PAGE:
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Trepanier MacGillis Battina P.A. 8000 Flour Exchange Building 310 Fourth Avenue South Minneapolis, MN 55415 612.455.0500

Eighth Circuit Recognizes Cat’s Paw Liability Under Minnesota Whistleblower Act

In Chavez-Lavagnino v. Motivation Educ. Training, Inc., 767 F.3d 744 (8th Cir. 2014), the Eighth Circuit held an employer liable for violating the Minnesota Whistleblower Act, Minn. Stat. § 181.932, and for wrongful termination in violation of public policy, despite the fact that the employer did not give authority to fire employees to the supervisor who carried out the termination. The Eighth Circuit held that although the supervisor did not have authority to fire employees, the employer was liable for violating the Whistleblower Act under the “cat’s paw” theory and under the apparent authority doctrine. The Eighth Circuit also held that individual supervisors, unlike their employers, most likely cannot be held personally liable under the tort of wrongful termination in violation of public policy.

Minnesota Whistleblower Act
Under the Minnesota Whistleblower Act, Minn. Stat. § 181.932, subd. 1, an employer shall not discharge, discipline, threaten, otherwise discriminate against, or penalize an employee regarding the employee’s compensation, terms, conditions, location, or privileges of employment for engaging in protected conduct.

Under the Act, protected conduct includes when the employee, or a person acting on behalf of an employee, in good faith, reports a violation, suspected violation, or planned violation of any federal or state law or common law or rule adopted pursuant to law to an employer or to any governmental body or law enforcement official. It also includes when the employee refuses an employer’s order to perform an action that the employee has an objective basis in fact to believe violates any state or federal law or rule or regulation adopted pursuant to law, and the employee informs the employer that the order is being refused for that reason.

Minnesota Common Law Claim for Wrongful Discharge
Under Minnesota common law, an employee may bring an action for wrongful discharge if that employee is discharged for refusing to participate in an activity that the employee, in good faith, believes violates any state or federal law. Nelson v. Productive Alts., Inc., 715 N.W.2d 452, 455 (Minn. 2006). The elements of the claim for wrongful discharge in violation of public policy are similar, but not identical, to the elements of a claim for violation of the Minnesota Whistleblower Act. See Nelson, 715 N.W.2d at 455 n. 3 (recognizing that the common law claim for wrongful discharge “may well be largely duplicative of the cause of action available under the Whistleblower Act”).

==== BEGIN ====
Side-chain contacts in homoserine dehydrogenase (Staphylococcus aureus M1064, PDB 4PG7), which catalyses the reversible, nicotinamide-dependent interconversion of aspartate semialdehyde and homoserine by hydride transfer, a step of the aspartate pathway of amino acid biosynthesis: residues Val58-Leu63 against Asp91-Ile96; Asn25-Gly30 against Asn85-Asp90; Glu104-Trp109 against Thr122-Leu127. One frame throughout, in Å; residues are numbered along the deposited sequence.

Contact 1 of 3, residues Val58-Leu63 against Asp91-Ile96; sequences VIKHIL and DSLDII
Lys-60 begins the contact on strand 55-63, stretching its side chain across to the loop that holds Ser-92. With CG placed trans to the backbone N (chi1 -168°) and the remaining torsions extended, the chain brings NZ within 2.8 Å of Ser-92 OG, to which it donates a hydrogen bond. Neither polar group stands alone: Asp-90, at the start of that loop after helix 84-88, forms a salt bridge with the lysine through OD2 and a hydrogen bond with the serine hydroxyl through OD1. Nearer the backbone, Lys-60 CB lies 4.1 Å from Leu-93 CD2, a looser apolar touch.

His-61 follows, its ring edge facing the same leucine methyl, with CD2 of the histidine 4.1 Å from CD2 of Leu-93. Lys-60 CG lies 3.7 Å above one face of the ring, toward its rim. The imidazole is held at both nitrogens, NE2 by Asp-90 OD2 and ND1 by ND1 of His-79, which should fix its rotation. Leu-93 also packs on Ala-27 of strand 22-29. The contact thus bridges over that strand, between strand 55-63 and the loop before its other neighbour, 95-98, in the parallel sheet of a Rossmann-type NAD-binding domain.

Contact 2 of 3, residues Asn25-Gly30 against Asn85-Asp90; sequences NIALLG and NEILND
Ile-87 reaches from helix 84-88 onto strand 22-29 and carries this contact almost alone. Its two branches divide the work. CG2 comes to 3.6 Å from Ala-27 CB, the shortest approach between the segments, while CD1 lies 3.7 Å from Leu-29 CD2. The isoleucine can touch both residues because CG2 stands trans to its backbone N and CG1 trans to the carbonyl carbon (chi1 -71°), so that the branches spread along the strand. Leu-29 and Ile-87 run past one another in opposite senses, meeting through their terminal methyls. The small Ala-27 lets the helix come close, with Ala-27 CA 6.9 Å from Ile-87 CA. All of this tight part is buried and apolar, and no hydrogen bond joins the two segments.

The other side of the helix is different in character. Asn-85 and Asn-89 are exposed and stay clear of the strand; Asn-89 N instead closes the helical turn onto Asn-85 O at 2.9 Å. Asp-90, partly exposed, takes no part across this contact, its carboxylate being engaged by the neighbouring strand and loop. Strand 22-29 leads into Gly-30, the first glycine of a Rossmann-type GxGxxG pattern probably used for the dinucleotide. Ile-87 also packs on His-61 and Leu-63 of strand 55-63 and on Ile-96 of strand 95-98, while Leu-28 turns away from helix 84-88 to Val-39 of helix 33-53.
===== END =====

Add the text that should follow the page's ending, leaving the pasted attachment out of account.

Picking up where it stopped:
Factual Background
Motivation Education Training (“MET“) is a non-profit corporation that provides services and training to migrant and seasonal farm workers. MET receives most of its funding from federal grants, and in order to use those funds, MET must ensure that the worker satisfies certain eligibility requirements.

Chavez-Lavagnino began working at MET’s office in Rochester, Minnesota, in September 2008. In December, Chavez-Lavagnino’s supervisor, Cerna, ordered her to forge a worker’s signature. Chavez-Lavagnino refused. Cerna responded, “I can see that you are not willing to go an extra mile for your job.” In January 2009, Cerna ordered Chavez-Lavagnino to begin forging follow-up notes. Chavez-Lavagnino complied until late March or early April. Chavez-Lavagnino then told Cerna she would no longer falsify the notes, because doing so was illegal. MET fired Chavez-Lavagnino on May 1, 2009.

Yanez began working at MET in June 2008. Yanez claimed that during her time at MET, Cerna instructed her to forge signatures, shred tax forms, falsify follow-up notes, and register applicants whom Yanez knew to be in the country illegally. Initially, Yanez complied. In mid-October, Yanez told Cerna that she would no longer break the law. Cerna responded, “I guess you are not willing to go above and beyond the call of duty.” On December 10, 2008, Yanez went home from work early because she felt sick. The next morning, she received a voicemail advising Yanez that she was fired for abandoning her post.

The employees filed suit in Minnesota state court against MET and Cerna, alleging that the defendants fired them in retaliation for their refusals to follow Cerna’s illegal orders, in violation of Minnesota’s Whistleblower Act and Minnesota common law. MET and Cerna removed the case to federal court on the basis of diversity jurisdiction. The district court dismissed the statutory Whistleblower claim against Cerna, but the statutory claim against MET and the common law claims against both defendants were tried to a jury. The jury found in favor of the employees, awarding each employee the amount she sought in lost wages: $53,183.42 for Chavez-Lavagnino, and $35,241.67 for Yanez. After trial, the district court awarded the employees pre-judgment interest and attorney’s fees.